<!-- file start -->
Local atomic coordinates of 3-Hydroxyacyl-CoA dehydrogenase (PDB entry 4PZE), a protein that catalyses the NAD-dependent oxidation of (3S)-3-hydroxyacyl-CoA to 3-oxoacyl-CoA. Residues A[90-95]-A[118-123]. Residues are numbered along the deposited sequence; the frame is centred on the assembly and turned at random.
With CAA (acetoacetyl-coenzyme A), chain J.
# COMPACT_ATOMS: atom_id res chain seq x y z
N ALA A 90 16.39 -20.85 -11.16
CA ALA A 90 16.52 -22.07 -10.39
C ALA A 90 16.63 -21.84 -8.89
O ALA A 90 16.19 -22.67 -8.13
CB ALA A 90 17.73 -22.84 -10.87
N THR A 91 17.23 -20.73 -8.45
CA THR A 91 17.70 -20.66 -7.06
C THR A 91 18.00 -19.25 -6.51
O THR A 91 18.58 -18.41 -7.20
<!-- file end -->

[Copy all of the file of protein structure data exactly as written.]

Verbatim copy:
Local atomic coordinates of 3-Hydroxyacyl-CoA dehydrogenase (PDB entry 4PZE), a protein that catalyses the NAD-dependent oxidation of (3S)-3-hydroxyacyl-CoA to 3-oxoacyl-CoA. Residues A[90-95]-A[118-123]. Residues are numbered along the deposited sequence; the frame is centred on the assembly and turned at random.
With CAA (acetoacetyl-coenzyme A), chain J.
# COMPACT_ATOMS: atom_id res chain seq x y z
N ALA A 90 16.39 -20.85 -11.16
CA ALA A 90 16.52 -22.07 -10.39
C ALA A 90 16.63 -21.84 -8.89
O ALA A 90 16.19 -22.67 -8.13
CB ALA A 90 17.73 -22.84 -10.87
N THR A 91 17.23 -20.73 -8.45
CA THR A 91 17.70 -20.66 -7.06
C THR A 91 18.00 -19.25 -6.51
O THR A 91 18.58 -18.41 -7.20